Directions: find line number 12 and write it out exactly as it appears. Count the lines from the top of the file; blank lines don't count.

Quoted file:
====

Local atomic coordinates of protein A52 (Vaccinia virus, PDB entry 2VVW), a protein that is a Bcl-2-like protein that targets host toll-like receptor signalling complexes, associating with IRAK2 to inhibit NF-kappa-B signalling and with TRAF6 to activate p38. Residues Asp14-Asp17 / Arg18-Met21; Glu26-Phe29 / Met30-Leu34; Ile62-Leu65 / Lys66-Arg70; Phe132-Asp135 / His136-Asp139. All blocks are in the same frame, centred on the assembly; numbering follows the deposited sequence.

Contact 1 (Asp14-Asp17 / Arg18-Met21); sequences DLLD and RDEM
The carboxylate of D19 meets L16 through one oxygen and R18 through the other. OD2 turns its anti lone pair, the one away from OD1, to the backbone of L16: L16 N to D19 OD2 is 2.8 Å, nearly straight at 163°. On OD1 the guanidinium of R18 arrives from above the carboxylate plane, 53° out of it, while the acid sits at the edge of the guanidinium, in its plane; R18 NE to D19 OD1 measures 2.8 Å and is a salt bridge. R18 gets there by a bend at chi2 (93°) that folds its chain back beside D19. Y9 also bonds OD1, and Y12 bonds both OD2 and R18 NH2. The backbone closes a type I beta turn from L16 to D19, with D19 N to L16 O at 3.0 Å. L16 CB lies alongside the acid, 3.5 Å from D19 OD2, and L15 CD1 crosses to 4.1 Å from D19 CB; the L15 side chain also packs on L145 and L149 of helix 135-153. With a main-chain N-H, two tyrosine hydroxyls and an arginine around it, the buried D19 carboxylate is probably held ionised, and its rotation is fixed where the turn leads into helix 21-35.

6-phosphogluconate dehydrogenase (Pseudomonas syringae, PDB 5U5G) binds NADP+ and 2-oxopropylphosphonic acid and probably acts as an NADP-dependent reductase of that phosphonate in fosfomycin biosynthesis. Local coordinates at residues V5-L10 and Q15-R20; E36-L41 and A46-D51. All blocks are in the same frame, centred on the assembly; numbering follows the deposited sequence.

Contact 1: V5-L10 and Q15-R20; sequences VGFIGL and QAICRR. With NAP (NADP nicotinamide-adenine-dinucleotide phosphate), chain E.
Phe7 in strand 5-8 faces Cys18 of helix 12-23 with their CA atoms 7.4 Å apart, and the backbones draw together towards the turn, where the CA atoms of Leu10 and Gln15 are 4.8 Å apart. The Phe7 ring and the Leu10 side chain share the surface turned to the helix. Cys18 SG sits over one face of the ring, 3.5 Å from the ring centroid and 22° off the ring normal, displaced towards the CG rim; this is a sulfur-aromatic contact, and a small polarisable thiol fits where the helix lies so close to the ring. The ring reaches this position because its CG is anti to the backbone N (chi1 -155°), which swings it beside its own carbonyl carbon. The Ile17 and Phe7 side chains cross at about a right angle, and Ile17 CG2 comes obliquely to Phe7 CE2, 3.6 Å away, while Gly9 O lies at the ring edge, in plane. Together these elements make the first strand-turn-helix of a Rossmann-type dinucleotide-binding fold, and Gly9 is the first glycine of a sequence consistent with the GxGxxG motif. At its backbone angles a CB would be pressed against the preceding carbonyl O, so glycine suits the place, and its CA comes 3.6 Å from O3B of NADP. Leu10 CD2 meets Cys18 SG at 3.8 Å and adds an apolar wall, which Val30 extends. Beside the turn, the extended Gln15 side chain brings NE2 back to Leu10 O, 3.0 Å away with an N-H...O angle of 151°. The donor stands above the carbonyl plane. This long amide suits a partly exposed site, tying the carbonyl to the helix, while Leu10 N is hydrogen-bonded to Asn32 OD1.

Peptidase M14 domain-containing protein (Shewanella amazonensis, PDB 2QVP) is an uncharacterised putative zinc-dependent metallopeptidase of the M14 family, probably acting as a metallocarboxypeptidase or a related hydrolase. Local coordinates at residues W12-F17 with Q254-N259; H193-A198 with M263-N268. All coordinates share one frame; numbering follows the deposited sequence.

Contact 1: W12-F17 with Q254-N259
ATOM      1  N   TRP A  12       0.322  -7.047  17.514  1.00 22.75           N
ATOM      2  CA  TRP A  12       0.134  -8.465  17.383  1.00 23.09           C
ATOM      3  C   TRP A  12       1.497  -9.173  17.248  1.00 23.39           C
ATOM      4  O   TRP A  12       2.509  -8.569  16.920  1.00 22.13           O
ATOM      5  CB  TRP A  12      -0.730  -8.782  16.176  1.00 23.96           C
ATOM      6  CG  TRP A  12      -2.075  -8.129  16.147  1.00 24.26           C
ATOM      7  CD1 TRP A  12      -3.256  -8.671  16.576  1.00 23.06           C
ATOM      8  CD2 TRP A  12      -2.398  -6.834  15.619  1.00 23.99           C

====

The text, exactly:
ATOM      4  O   TRP A  12       2.509  -8.569  16.920  1.00 22.13           O